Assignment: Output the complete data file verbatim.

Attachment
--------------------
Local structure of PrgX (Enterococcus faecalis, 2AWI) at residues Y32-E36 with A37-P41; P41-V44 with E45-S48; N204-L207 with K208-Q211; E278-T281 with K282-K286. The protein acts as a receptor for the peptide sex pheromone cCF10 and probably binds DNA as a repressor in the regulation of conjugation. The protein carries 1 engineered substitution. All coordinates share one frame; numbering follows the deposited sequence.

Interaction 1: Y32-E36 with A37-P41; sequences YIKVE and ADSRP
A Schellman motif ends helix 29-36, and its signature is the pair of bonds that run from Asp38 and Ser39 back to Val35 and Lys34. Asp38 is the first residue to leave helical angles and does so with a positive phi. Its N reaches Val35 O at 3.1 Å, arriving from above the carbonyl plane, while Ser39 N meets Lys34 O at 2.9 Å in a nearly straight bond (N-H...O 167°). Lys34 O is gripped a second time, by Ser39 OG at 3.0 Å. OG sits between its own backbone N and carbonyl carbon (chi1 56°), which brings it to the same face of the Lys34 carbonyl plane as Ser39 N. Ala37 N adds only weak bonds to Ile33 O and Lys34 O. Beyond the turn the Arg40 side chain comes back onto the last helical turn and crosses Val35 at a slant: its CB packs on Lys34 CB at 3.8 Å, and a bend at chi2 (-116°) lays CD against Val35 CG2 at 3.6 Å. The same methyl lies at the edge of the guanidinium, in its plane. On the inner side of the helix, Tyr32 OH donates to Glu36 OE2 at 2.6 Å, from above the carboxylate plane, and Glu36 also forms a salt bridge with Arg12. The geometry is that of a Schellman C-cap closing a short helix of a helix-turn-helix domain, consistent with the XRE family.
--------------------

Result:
Local structure of PrgX (Enterococcus faecalis, 2AWI) at residues Y32-E36 with A37-P41; P41-V44 with E45-S48; N204-L207 with K208-Q211; E278-T281 with K282-K286. The protein acts as a receptor for the peptide sex pheromone cCF10 and probably binds DNA as a repressor in the regulation of conjugation. The protein carries 1 engineered substitution. All coordinates share one frame; numbering follows the deposited sequence.

Interaction 1: Y32-E36 with A37-P41; sequences YIKVE and ADSRP
A Schellman motif ends helix 29-36, and its signature is the pair of bonds that run from Asp38 and Ser39 back to Val35 and Lys34. Asp38 is the first residue to leave helical angles and does so with a positive phi. Its N reaches Val35 O at 3.1 Å, arriving from above the carbonyl plane, while Ser39 N meets Lys34 O at 2.9 Å in a nearly straight bond (N-H...O 167°). Lys34 O is gripped a second time, by Ser39 OG at 3.0 Å. OG sits between its own backbone N and carbonyl carbon (chi1 56°), which brings it to the same face of the Lys34 carbonyl plane as Ser39 N. Ala37 N adds only weak bonds to Ile33 O and Lys34 O. Beyond the turn the Arg40 side chain comes back onto the last helical turn and crosses Val35 at a slant: its CB packs on Lys34 CB at 3.8 Å, and a bend at chi2 (-116°) lays CD against Val35 CG2 at 3.6 Å. The same methyl lies at the edge of the guanidinium, in its plane. On the inner side of the helix, Tyr32 OH donates to Glu36 OE2 at 2.6 Å, from above the carboxylate plane, and Glu36 also forms a salt bridge with Arg12. The geometry is that of a Schellman C-cap closing a short helix of a helix-turn-helix domain, consistent with the XRE family.